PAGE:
Sunday, 19 July 2020

A privacy-preserving Bayesian network model for personalised COVID19 risk assessment and contact tracing

Concerns about the practicality and effectiveness of using Contact Tracing Apps (CTA) to reduce the spread of COVID19 have been well documented and, in the UK, led to the abandonment of the NHS CTA shortly after its release in May 2020.

One of the key non-technical obstacles to widespread adoption of CTA has been concerns about privacy. In this new paper our group present a causal probabilistic model (a Bayesian network) that provides the basis for a practical CTA solution that does not compromise privacy. Users of the model can provide as much or little personal information as they wish about relevant risk factors, symptoms, and recent social interactions. The model then provides them feedback about the likelihood of the presence of asymptotic, mild or severe COVID19 (past, present and projected). When the model is embedded in a smartphone app, it can be used to detect new outbreaks in a monitored population and identify outbreak locations as early as possible. For this purpose, the only data needed to be centrally collected is the probability the user has COVID19 and the GPS location.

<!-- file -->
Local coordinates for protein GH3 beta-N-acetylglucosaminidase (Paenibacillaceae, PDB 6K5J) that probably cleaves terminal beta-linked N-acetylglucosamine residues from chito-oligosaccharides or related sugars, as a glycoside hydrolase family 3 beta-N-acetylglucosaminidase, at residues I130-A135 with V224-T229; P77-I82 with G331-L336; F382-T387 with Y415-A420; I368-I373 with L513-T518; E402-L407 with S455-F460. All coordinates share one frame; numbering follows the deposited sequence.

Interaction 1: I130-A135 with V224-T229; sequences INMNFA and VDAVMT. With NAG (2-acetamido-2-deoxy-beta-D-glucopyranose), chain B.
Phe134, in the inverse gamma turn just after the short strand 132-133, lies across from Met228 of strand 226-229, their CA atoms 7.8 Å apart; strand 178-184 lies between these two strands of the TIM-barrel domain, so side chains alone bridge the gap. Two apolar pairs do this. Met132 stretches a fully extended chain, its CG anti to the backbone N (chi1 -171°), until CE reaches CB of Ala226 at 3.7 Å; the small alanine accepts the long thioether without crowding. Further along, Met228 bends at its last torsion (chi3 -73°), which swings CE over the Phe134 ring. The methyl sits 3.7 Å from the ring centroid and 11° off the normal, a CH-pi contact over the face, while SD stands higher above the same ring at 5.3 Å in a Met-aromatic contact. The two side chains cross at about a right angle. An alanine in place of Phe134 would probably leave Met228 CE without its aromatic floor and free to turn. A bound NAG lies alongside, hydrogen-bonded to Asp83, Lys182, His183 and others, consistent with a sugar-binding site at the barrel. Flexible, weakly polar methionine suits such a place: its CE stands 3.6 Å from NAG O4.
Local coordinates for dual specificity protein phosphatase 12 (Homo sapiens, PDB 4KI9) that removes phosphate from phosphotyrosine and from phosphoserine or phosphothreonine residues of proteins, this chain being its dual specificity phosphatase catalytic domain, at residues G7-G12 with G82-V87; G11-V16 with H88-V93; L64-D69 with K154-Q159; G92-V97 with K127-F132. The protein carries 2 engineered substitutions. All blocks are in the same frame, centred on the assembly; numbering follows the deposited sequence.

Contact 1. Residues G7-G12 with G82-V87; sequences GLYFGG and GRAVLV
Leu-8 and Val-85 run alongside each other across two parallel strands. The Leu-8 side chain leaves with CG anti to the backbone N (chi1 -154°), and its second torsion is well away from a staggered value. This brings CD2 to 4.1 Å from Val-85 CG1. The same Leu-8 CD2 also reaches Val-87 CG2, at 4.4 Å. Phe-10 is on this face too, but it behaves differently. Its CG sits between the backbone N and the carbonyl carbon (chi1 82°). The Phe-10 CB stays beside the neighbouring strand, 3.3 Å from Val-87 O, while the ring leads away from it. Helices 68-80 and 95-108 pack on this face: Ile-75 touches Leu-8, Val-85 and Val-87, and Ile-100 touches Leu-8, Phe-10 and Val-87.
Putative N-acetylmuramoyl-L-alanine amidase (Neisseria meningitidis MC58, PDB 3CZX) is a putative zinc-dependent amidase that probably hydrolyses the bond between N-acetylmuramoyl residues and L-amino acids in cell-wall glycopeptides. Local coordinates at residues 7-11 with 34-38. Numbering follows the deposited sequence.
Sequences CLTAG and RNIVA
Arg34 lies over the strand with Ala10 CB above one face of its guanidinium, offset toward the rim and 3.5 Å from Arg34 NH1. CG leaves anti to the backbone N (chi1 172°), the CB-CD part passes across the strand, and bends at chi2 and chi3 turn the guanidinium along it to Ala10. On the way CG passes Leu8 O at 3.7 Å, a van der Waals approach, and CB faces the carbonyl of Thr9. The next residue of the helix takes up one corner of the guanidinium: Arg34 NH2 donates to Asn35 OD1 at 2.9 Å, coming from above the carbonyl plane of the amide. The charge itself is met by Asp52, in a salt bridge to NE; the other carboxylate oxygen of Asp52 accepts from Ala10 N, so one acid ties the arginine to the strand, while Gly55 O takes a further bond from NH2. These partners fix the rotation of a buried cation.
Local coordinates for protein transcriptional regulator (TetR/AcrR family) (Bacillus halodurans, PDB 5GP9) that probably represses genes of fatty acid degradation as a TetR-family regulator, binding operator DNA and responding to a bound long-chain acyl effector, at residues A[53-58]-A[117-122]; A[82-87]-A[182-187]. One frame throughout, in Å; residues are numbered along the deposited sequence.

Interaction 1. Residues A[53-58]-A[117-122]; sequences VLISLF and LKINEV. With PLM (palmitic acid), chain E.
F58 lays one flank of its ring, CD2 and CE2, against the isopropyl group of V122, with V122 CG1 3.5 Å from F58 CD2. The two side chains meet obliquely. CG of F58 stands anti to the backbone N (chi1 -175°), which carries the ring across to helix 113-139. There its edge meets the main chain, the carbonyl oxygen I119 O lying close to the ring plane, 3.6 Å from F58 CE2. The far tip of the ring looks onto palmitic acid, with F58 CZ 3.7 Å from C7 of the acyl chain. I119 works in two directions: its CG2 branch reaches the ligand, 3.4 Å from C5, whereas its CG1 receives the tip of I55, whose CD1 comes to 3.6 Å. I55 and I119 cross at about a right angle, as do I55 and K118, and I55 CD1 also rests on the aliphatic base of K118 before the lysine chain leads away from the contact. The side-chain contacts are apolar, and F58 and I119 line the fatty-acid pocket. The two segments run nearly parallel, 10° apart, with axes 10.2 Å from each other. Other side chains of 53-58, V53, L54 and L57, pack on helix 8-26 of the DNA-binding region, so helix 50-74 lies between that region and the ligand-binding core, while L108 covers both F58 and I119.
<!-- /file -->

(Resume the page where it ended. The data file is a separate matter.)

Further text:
The paper contains details of how to download and run the model.

And here is a 7-minute video showing the model in action:

Thursday, 16 July 2020

The need for causal models to understand and explain whether statistics provide evidence of racially biased policing

Even before the recent George Floyd case, there has been much debate about the extent to which claims of systemic racism are supported by statistical evidence. Contradictory conclusions have been made about whether unarmed blacks are more likely to be shot by police than unarmed whites using the same data. The problem is that, by relying only on data of ‘police encounters’, there is the possibility that genuine bias can be hidden.

In this short paper we provide a causal Bayesian network model to explain this bias – which is called collider bias or Berkson’s paradox – and show how the different conclusions arise from the same model and data. We also show that causal Bayesian networks provide the ideal formalism for considering alternative hypotheses and explanations of bias.

Wednesday, 8 July 2020

UK Covid19 death rates by religion: Jews by far the highest and atheists by far the lowest 'overall' - but what does it mean?

15 July 2020 Update:  an updated pdf version of this article is available here.

The most recent UK Office of National Statistics (ONS) report on Covid19 deaths by religion (covering the period 2 March - 15 May)  provides the overall number of fatalities for each religious group but, curiously, provides no simple overall fatality rate by religious group. So, I have done it myself.

Using Table 2 of the report (which provides the total deaths per religious group) and Table 1 of the report (which provides the population proportion per religion) and assuming the UK population size is 65 million, we get the following table of deaths per 100,000 by religion: